The woes for Tesla continue, and these are not limited to vehicle safety issues and malfunctions, leading to grave accidents. According to a new report published in USA Today, the Tesla employees are finding it hard to evade accidents that keep occurring at the Gigafactory at Nevada. The investigation that has sent shock waves across the tech and business circles reveals the factory has witnessed numerous workplace injuries and accidents in the last few years. The more alarming thing is not all such injuries are being reported to the OSHA by Tesla. The report highlights several workplace safety issues along with a lack of basic amenities at the Nevada Gigafactory. There are other woes like lack of enough accommodation for the workforce and even shortage of enough bathrooms.
The scene was different a few years back when Elon Musk made Nevada enthusiastic with his claims of creating new employment scopes and setting up a massive factory in the state. He obtained tax breaks and setting up the Gigafactory indeed created plenty of jobs for the locals. However, the impact of the operations has started taking a toll on local services and the safety of the workforce.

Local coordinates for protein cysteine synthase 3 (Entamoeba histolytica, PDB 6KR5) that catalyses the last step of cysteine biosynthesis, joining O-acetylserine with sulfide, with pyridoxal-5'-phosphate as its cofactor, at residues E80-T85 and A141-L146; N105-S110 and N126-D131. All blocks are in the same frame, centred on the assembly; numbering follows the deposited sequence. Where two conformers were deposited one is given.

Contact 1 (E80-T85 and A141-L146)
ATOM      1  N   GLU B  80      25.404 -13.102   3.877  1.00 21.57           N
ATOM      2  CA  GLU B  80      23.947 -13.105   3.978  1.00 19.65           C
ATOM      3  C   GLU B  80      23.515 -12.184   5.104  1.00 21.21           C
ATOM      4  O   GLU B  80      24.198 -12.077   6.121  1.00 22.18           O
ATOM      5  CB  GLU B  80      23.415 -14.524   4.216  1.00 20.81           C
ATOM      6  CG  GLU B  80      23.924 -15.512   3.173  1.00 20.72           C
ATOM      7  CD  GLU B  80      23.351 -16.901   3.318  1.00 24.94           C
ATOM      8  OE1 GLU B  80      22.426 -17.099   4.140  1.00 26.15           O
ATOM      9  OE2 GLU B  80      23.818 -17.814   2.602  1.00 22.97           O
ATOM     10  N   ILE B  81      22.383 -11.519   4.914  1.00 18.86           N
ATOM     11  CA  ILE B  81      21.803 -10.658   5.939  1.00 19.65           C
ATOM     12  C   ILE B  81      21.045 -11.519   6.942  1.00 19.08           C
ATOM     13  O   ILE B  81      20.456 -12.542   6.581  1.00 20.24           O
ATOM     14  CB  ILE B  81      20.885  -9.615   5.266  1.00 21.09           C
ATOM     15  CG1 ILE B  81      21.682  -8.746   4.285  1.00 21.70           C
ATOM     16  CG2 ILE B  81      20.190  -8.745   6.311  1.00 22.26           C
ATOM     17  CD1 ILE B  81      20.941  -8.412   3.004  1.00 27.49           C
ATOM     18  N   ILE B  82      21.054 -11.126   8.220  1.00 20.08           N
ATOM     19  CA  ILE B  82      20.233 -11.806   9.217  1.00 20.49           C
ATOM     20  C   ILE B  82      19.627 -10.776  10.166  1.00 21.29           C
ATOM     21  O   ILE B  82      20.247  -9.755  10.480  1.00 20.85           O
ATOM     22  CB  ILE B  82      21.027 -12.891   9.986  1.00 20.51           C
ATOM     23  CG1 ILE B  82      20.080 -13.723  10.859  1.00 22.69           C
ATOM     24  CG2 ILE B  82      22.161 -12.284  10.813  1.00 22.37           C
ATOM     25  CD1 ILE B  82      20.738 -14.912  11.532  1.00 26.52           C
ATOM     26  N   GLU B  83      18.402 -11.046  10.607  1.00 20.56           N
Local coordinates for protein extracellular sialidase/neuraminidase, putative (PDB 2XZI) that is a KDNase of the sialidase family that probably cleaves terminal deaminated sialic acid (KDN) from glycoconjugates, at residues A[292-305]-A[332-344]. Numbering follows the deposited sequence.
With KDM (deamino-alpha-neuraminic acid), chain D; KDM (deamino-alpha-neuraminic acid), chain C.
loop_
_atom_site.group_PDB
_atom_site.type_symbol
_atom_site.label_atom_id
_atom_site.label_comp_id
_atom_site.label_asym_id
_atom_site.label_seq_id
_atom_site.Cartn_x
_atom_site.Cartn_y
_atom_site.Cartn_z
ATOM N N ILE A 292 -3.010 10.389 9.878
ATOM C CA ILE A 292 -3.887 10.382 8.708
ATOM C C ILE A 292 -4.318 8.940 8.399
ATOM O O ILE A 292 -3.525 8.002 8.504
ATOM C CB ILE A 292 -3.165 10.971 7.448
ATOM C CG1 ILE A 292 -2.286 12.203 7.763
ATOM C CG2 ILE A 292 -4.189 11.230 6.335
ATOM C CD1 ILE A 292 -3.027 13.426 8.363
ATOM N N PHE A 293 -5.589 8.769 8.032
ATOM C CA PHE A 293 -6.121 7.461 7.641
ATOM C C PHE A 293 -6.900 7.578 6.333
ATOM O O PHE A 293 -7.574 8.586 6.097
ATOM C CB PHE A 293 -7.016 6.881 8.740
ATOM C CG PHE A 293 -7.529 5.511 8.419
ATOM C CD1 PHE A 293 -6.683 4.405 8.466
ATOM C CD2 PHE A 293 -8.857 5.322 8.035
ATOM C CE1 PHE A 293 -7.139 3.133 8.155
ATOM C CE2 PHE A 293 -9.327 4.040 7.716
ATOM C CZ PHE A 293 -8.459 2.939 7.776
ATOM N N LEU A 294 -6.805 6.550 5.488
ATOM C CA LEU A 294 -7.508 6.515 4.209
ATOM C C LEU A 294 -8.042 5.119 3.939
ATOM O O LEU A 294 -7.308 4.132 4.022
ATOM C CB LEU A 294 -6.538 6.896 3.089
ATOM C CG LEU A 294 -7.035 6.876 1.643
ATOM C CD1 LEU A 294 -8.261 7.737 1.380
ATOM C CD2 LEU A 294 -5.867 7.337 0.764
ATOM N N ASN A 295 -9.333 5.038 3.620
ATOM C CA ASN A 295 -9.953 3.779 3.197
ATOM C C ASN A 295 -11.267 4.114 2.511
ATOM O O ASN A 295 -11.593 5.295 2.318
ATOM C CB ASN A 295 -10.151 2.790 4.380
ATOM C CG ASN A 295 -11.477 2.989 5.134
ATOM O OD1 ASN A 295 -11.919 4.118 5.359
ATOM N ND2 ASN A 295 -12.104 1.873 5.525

The 911 and OSHA inspection records analysis reveals some shocking facts about the Nevada Gigafactory. On average, three injuries occur at the plant per month, which is higher than other companies and businesses. A former employee of the Gigafactory, Lane Dillon, now studying at the Georgia Institute of Technology, ended up losing part of the index finger in such an incident. It was, however, not reported to the OSHA. Tesla employees have said they need to call 911 arises more often than it does at other places. The incidents like head injuries caused by construction debris coming off the roof during storms and workers falling through the floor holes are shocking. In a chemical spill incident at the Gigafactory, Tesla managers allegedly did not cooperate with the emergency response teams. However, Tesla responded to this report saying a handful of isolated incidents do not reflect its overall safety culture and practices.